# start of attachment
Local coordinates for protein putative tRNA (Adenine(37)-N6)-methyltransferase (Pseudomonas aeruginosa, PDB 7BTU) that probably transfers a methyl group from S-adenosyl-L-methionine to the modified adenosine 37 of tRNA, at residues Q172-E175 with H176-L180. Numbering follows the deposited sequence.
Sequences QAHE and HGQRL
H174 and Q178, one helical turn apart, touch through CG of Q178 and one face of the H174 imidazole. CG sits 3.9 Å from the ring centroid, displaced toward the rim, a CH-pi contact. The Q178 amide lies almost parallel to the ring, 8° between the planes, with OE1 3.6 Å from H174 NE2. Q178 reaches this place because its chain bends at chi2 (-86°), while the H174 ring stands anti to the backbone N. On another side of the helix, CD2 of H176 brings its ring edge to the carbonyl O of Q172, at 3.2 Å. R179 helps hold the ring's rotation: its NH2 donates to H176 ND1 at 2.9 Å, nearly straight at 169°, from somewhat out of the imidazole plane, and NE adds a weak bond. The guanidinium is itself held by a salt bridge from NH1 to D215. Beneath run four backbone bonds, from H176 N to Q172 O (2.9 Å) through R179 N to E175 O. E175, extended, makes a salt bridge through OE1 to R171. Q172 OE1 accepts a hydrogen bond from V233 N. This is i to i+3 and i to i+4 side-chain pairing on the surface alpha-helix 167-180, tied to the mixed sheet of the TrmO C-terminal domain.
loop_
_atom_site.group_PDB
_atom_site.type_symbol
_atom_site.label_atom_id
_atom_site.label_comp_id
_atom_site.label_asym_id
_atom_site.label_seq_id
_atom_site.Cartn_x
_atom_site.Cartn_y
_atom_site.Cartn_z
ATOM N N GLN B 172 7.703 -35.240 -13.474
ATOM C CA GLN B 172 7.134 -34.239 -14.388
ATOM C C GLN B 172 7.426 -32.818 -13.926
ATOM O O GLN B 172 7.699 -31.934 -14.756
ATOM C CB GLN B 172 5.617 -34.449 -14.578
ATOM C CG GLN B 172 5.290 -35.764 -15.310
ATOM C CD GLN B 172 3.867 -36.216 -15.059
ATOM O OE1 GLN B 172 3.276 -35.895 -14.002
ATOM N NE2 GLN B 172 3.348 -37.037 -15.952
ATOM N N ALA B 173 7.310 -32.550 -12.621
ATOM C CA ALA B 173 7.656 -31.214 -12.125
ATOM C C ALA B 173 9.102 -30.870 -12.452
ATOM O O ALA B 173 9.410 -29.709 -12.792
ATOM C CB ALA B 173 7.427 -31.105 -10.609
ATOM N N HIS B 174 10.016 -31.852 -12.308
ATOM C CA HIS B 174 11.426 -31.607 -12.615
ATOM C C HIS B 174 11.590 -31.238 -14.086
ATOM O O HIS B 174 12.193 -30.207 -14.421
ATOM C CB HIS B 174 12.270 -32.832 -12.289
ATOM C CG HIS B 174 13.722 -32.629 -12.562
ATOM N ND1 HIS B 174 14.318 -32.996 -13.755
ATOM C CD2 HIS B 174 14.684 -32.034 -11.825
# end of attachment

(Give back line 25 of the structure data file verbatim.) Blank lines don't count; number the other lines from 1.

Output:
ATOM C C ALA B 173 9.102 -30.870 -12.452